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The Complete Guide to Managing Tenant Security Deposits

As a property manager or landlord, there are many details of tenancy that you have to keep organized. Finances can be one of the stickiest aspects of landlord-tenant relationships, especially if the terms of your lease haven’t been clearly stipulated. 

One part of your lease agreement that should always be airtight, according to your trusted property management company in San Diego, is the security deposit. 

The Basics of Security Deposits

Essentially, a security deposit is a one-time sum that a new renter must pay to the landlord upon move-in as a form of insurance against any potential damage or rent deferral. The specific amount can vary, but most landlords ask for the equivalent of one or two months’ rent. 

Once the tenant moves out, the landlord must return the security deposit to the tenant in full unless any deductions must be reasonably made. This transfer of funds must occur within 21 days of move-out. If deductions have been made, the landlord is required to attach copies of any receipts and invoices that are connected to the deductions. 

What Can the Landlord Deduct For?

Tenants are responsible for turning their rental back over to the landlord in the same condition it was in on move-in day. Therefore, landlords can make deductions to the security deposit for any repairs or cleaning they had to pay for in order to return the rental to its previous state, minus normal wear and tear. 

Cleaning and minor repairs are the most common deductions that landlords will make to security deposits, as our team has seen firsthand in our extensive experience with property management in San Diego. Unpaid rent over the lease term can also be retroactively deducted from the security deposit.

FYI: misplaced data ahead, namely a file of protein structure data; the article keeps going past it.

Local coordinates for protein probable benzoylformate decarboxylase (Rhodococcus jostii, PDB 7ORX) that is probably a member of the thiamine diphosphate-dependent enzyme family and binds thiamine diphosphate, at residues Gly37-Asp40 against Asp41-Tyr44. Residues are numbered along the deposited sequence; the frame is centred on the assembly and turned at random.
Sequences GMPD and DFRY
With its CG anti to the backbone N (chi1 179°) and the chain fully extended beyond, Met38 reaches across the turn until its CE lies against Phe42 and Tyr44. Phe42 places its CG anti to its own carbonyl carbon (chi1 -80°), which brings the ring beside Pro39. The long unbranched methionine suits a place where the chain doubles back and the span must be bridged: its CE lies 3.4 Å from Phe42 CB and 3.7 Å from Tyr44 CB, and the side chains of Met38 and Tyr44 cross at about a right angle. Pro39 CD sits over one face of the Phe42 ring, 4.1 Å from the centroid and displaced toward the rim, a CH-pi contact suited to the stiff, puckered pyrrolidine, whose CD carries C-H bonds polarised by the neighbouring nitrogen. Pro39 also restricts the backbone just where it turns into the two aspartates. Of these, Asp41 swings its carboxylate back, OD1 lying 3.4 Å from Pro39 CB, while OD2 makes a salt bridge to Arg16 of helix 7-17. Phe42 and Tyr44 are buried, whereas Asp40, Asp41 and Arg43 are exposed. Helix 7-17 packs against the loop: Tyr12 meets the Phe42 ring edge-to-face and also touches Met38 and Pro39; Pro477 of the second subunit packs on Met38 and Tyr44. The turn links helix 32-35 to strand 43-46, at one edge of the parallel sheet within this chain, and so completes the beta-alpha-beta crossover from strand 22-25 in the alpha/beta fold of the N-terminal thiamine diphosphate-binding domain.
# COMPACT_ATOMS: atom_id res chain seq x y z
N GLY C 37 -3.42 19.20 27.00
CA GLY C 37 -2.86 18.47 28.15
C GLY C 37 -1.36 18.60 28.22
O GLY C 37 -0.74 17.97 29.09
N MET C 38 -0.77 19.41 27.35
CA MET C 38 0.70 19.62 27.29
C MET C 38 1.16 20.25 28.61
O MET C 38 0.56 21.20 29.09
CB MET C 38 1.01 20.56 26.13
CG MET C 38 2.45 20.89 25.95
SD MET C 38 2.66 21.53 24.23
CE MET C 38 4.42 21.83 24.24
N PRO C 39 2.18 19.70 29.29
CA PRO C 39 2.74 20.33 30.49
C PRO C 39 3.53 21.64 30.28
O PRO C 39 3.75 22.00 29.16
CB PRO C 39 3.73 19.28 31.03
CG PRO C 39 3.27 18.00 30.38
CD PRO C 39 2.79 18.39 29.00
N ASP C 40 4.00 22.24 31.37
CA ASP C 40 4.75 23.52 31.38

It’s important to note that landlords cannot deduct expenses based on normal wear and tear. Tenants can only be charged for damages that significantly decrease the value of the property. 

Tips for Handling Security Deposits From Property Management in San Diego

Now that you understand what security deposits are and the role they play in a landlord-tenant relationship, it’s helpful to look at a few of our top tips for handling this delicate situation. If you don’t properly manage your security deposit, it could cause serious issues for yourself and your tenant. 

Know the Laws in Your State

Some of the laws surrounding security deposits and tenants’ rights in this area are the same across all 50 states. However, each state will have slight variations regarding the enactment of the security deposit policy. 

For example, your state may require you to return your renter’s security deposit to them in a shorter time frame than another state. Make an effort to look into your state laws to ensure all of your financial policies are legal. If you’ve already done your research but it’s been a few years, don’t hesitate to look again to make sure the law hasn’t changed.

Don’t Undersell Your Security Deposit

The security deposit is a one-time payment and not paid monthly like rent and utilities. In response, our experienced team skilled in property management in San Diego has seen that many landlords and property managers choose to slash their security deposits by half or more. They do this in order to entice more potential tenants. 

You might be tempted to follow this example in a situation where you need to find a tenant quickly. However, when doing so, make sure you are aware of and understand the risks involved. 

Underselling yourself on the security deposit could connect you with renters who become a financial liability throughout the term of your lease. Even though it might make the tenant acquisition period longer, keeping your security deposit at a fair rate of one to two months’ rent is best. 

Keep the Security Deposit Separate

Landlords must not consider security deposits to be additional rent or personal income. It’s important to keep your tenant’s security deposit completely separate from other finances, even from the rent that the tenant in question pays you. This enables you to remove any risk of not having the full amount to pay back upon move-out day. 

Communication Is Key With Landlords and Tenants

Financial details like security deposits can often lead to disputes between tenants and landlords when the two parties don’t see eye to eye. Make sure to lead with open communication in every landlord-tenant relationship to avoid the risk of conflict and to keep both parties feeling comfortable.

Address: 4444 Mission Blvd Suite 140, San Diego, CA 92109.

Main Office: 858-943-0277

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